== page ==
An Ode To Nigerian Home Video Entertainment
Before the evolution of Nollywood around the mid-‘00s, the film industry operated on the blissfully simple method of the home video system. It was the only route for filmmakers to showcase their works, VHS tapes spooled in black casings. Or perhaps you remember them as cassettes and all you needed to have was a television and a VHS player. They beamed movies like Living In Bondage, the Chris Obi Rapu horror thriller which more or less heaved Nollywood into existence and into many Nigerian homes in the ‘90s through this system.
Then, the political and economic climate wasn’t so much in turmoil as they are now, goods and services were cheaper, the dollar-naira exchange rate wasn’t pushing large and thus the atmosphere permitted Nigerians to be invested in popular entertainment. As the film industry churned out these movies with cheap aesthetic and production, their consumption was best enjoyed as a family unit.
It’s noteworthy that old-era Nollywood made movies skewed towards the horror genre. Living In Bondage, the Igbo language film was a cult classic that delved into the occult world and laid the blueprint for others: Blood Money and female-centric witch movies like Nneka the Pretty Serpent. It was a booming era, and these movies calcified into Nollywood’s identity and flagship content. But VHS tapes were prone to dust and damage and thus causing glitches while playing. The tapes were also sensitive to light and could easily get tangled. The rewinder device and tape-cleaning fluid which, smelled mildly of methylated spirit, were part and parcel of the home-video experience.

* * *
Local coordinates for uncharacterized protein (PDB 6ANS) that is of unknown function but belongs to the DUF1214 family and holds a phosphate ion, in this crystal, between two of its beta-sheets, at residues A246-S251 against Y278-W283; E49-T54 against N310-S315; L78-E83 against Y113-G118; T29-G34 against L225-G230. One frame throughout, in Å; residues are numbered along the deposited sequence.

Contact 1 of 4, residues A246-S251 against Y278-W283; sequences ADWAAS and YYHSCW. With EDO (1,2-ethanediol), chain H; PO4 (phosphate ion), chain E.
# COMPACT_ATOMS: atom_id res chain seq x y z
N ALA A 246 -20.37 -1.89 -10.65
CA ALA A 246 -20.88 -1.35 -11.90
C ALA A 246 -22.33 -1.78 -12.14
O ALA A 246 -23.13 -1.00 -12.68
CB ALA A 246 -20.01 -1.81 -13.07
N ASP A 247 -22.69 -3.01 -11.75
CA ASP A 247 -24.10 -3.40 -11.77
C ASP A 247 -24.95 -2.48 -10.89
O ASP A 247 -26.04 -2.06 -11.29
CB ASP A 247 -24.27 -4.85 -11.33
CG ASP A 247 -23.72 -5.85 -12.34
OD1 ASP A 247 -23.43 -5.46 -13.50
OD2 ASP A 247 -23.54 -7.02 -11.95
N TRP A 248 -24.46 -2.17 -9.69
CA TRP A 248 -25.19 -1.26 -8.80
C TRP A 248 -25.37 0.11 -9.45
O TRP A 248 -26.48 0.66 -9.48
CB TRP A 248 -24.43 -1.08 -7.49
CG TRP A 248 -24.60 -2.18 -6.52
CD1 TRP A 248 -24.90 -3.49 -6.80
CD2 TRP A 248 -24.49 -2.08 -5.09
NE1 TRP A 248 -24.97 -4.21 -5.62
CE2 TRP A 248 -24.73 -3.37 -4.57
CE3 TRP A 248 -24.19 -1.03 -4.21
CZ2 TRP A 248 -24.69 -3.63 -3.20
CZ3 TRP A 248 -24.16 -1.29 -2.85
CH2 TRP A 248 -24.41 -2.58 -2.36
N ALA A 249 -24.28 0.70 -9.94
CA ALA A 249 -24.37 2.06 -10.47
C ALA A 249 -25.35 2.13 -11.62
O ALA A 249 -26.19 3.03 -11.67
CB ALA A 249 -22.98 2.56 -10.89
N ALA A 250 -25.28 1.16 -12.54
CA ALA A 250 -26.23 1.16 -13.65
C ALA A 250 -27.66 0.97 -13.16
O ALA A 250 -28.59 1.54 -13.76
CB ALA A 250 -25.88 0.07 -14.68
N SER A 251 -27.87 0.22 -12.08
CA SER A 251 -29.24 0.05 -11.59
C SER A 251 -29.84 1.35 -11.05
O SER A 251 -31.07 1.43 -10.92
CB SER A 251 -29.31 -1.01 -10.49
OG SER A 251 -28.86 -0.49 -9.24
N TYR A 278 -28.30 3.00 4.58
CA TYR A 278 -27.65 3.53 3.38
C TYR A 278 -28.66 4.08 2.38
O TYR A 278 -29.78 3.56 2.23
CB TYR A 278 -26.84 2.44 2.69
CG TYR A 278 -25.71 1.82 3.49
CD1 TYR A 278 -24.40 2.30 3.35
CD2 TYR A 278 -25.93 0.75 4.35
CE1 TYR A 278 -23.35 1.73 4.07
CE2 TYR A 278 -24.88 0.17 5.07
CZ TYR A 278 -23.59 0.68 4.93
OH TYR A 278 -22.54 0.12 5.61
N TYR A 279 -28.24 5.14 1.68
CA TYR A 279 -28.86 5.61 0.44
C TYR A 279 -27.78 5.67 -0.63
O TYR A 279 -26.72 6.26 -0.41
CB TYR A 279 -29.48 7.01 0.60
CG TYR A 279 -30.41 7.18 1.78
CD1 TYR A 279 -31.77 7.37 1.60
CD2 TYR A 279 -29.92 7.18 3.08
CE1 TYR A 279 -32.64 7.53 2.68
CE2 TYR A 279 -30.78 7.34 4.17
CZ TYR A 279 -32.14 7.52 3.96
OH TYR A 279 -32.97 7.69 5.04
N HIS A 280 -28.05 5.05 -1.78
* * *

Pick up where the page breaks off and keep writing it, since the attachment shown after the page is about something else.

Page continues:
As Nollywood became vastly popular and stoked a demand for more content, home video rental services sprung up and gained a monopoly. The era of VHS tapes was facing a threat, one powerful enough to push it into obscurity. This was because rental services came with an efficient upgrade: the VCD, which can only be played on a VCD player. Around this time in the mid-aughts, new Nollywood stars were in the frontline: Omotola Jalade-Ekeinde, Genevieve Nnaji, Regina Askia. This evolution in movie production, accommodation of new stars and content demand eventually phased out VHS tapes.
Cinema culture and streaming services have taken over, the latter providing a platform for Nollywood movies to be globally consumed. But the home video system will always be a nostalgic reminder of how Nollywood started, regardless of what lies in the future.